After the Meron Tragedy, Leave the Blame to the Police. Focus on Unity | Opinion

Maybe we're all to blame. Maybe we're all at fault. How many of us can truly say that in the past few months, we've been holding our brothers and sisters up, instead of trampling all over them?

When I woke up to the horrifying news from Mount Meron of the 44 innocent, beautiful souls taken from the world in the midst of celebration and rejoicing, I cried. I laid in bed, tears streaming down my face, frantically looking at different news reports hoping to find answers. But of course, those answers never came; only more questions, only more pain.

I was present in my grief for moments, which felt like an eternity, until I terrified myself at how rapidly my tears of unadulterated sadness began to transform into anger, and judgement, and hate.

Ironically, those emotions of blaming "the other" are so much easier to handle than sadness.

Putting all emotions to the side, I quickly got to work. What needs could I help with? How could my organization provide service at this time? As we created emergency programs to bring food and water to the survivors being transported to Carmiel hospital and organized food for the first responders on Mt. Meron for Shabbat, I was focused only on the task at hand.

But again, I was stopped in my tracks when a close friend in Jerusalem told me with a broken heart how his wife is so deeply affected by the riots in the streets, rockets in the south, and death in Meron that she actually wishes to just go back to the days of the coronavirus. Of course, she was not referring to the year of suffering, disease, closures, and economic disasters, but rather the beginning, when everyone was focused on family, on staying healthy, and on moving inward.

It struck me because as a spiritual person, I'm always trying to learn, trying to receive messages, trying to improve. I heard this powerful sentiment and it dawned on me that we are all responsible for the catastrophes which have been affecting the people of Israel.

In truth, we are all guilty.

The people taken from us were at a pilgrimage to the grave of Rabbi Shimon Bar Yochai, who is buried at Mount Meron. He studied Torah in a cave for 12 years, purifying himself and connecting to God. Yet when he exited the cave, he could not bear the site of individuals focusing on worldly matters. He would burn them when he looked at them with the passionate judgement of his eyes. Because of the fire of judgement, which came out of his eyes, God sent Rabbi Shimon back to the cave for another 12 months, until he fostered a genuine love for those around him and an appreciation for their individual journeys.

It was through these new eyes that Bar Yochai was able to arrive at the spiritual epiphanies which have sweetened and preserved Judaism to this day.

An Ultra Orthodox Jewish man weeps at a cemetary in Benei Brak, during the funeral of one of the victims of a stampede, when tens of thousands of people were gathered to celebrate the festival of Lag Ba'omer at a site in Meron in northern Israel early, on April 30, 2021. - A massive stampede at a densely packed Jewish pilgrimage site killed at least 44 people in northern Israel. The disaster occurred in Meron at the site of the reputed tomb of Rabbi Shimon Bar Yochai, a second-century Talmudic sage, where mainly ultra-Orthodox Jews flock to mark the Lag BaOmer holiday. GIL COHEN-MAGEN/AFP via Getty Images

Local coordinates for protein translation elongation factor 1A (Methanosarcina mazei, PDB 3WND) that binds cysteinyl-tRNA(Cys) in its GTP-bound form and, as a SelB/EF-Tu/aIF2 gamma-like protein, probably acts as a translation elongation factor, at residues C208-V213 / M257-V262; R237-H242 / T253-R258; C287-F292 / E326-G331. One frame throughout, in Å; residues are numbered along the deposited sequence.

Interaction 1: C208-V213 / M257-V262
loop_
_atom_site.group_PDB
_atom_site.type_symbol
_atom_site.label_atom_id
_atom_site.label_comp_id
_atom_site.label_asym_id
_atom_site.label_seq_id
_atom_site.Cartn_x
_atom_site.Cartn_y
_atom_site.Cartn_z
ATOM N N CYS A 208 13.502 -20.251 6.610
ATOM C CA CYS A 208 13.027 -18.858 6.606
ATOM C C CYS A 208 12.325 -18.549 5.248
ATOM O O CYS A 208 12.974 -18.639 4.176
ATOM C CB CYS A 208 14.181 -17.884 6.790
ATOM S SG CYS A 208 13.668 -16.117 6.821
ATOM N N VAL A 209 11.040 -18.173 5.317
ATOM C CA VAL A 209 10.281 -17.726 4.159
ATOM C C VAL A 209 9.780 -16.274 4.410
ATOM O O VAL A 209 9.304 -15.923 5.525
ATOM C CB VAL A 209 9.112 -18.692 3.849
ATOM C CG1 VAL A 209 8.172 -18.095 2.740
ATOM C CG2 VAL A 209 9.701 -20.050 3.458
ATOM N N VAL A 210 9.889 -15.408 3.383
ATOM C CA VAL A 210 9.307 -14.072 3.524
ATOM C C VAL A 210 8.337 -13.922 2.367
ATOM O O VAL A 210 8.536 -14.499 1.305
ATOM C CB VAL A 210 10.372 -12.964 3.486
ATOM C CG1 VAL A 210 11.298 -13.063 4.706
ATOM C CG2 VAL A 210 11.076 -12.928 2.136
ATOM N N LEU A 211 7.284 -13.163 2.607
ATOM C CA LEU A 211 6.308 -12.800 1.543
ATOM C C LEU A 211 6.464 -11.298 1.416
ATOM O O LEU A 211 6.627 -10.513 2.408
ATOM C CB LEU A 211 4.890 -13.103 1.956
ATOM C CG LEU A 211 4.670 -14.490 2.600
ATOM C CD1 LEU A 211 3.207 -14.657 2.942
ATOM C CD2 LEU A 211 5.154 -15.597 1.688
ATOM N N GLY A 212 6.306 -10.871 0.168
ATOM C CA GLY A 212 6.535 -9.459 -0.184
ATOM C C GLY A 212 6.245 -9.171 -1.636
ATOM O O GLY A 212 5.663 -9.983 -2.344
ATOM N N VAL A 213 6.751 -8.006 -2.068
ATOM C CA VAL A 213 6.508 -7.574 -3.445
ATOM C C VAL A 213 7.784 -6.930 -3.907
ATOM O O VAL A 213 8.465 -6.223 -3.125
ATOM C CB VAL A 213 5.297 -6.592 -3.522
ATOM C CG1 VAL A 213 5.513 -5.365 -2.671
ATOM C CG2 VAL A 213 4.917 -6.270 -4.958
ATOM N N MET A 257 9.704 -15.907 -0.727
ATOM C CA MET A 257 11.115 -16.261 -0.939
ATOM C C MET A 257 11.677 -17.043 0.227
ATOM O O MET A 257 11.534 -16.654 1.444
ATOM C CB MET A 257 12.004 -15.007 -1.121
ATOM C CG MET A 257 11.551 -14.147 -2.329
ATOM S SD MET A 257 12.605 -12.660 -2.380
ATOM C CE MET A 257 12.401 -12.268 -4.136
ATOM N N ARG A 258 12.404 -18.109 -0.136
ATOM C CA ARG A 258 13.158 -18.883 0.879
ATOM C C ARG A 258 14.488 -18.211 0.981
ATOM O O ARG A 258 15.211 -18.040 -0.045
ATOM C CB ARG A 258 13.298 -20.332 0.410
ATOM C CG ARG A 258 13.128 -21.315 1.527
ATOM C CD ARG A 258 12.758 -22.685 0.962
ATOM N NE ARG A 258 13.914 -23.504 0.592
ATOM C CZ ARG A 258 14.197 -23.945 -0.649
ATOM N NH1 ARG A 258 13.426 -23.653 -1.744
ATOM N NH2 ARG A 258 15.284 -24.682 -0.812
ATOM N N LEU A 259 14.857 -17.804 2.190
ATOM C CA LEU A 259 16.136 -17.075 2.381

Listening to my friend tearfully speak about returning to the height of the pandemic, something inside of me clicked. I don't claim to know God's will, but perhaps the past year was our time of being isolated in a cave? Perhaps there's something to learn from the fact that the first large gathering after exiting our caves was at the grave site of Rabbi Shimon Bar Yochai, and this disaster happened?

Perhaps this heart-wrenching site of 44 of our brothers in body bags can be a wake-up call for each one of us. Perhaps whatever lessons we thought we learned during the year of the coronavirus, regarding unity and appreciation for others, we still need to desperately work on.

Indeed, so much clarity inspired us all during the pandemic. We got newfound gratitude for the mundane, for normal life. We swore we would never take anything for granted again.

But maybe, just as Rabbi Shimon initially left his cave after 12 years without really internalizing the main message—to love and respect one another, despite our differences—we, too, exited a traumatic era without truly internalizing this most urgent and important philosophy of respect despite differences?

How many of us can truly proclaim that in the past few months, we haven't held the burning fire of hate in our hearts? Towards the Orthodox and Haredim or towards the secular; towards politicians or towards anti-vaxxers; towards the person who wore a mask or the rebel who didn't. For many, this hatred and judgement has even been directed towards family and friends.

We felt this hate, and then we rationalized it and justified it.

What will it take to realize that hatred towards our brothers and sisters can never be justified?

When will we stop and wake up to the burning truth, centuries old, that united we stand; divided we fall?

The easiest response to this immense tragedy is to feel anger and place blame. But let's leave the investigations and blame to the police and government. For ourselves, let's take the hard, but affective route: Let's go back to the emotions of sadness and pain, and each investigate just one person—ourselves—and how we can bring more love, unity, and respect into this broken world.

Yael Eckstein is the president of the International Fellowship of Christian and Jews.

The views in this article are the writer's own.